High school physical education classes provide students with numerous opportunities for social interactions, but few studies have explored how social strivings impact class engagement. The purpose of this study was to investigate the relationships among 2 × 2 achievement goals, social motivation orientations, and effort in high school physical education classes using contemporary goal theory. A total of 105 ninth and tenth grade students reported their social motivation orientations, achievement goal orientations, and effort toward physical education. All four 2 × 2 achievement goals and three social motivation orientations had positive relationships with students’ self-reported effort in physical education. Further regression analysis revealed that mastery approach, performance avoidance, and social status goal orientations accounted for unique variance in explaining self-reported effort in high school physical education. Thus, students’ social strivings produce constructive outcomes in high school physical education and teachers who are able to promote healthy social climates can reap these benefits.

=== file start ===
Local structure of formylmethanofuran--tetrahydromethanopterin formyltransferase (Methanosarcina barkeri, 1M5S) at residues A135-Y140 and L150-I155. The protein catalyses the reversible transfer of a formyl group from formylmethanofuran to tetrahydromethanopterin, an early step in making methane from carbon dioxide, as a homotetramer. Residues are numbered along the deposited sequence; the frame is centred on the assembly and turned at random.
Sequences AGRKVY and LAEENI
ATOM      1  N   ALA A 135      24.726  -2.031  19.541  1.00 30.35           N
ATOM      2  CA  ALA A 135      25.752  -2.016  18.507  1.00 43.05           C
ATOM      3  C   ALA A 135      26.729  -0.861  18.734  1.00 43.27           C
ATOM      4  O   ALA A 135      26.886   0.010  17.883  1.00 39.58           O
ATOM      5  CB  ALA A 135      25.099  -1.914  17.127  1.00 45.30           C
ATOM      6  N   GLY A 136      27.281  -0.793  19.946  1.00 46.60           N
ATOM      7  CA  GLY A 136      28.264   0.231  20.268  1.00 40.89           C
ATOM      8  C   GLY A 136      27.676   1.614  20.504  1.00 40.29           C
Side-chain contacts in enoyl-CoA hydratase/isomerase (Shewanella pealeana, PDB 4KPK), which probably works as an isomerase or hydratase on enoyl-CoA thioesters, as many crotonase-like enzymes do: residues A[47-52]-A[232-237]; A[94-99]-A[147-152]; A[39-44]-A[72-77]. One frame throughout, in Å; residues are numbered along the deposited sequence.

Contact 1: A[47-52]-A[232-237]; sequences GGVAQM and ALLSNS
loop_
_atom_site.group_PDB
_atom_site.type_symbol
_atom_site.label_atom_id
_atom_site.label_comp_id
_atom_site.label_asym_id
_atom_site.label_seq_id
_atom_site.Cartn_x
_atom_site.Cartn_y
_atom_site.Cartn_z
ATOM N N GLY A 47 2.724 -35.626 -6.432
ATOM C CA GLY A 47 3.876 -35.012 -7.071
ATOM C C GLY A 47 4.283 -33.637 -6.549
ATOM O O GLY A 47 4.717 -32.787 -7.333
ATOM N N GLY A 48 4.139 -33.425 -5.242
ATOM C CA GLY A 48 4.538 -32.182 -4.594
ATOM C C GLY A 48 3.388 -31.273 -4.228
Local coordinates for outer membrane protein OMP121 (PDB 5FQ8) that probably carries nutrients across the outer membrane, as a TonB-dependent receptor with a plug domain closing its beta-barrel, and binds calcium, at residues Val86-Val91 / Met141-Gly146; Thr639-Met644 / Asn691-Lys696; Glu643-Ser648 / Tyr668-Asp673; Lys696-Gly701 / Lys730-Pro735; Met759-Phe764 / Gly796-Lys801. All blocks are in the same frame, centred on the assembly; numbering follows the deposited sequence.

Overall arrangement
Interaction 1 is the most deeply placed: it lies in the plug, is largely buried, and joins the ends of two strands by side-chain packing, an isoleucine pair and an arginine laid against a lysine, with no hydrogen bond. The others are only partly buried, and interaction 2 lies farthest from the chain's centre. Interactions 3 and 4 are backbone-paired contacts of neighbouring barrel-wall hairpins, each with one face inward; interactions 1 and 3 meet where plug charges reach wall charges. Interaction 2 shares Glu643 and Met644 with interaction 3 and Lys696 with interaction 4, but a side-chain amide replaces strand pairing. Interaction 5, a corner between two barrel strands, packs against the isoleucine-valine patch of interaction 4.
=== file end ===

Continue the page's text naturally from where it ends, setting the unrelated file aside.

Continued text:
The authors are with Louisiana State University—Kinesiology, Baton Rouge, LA.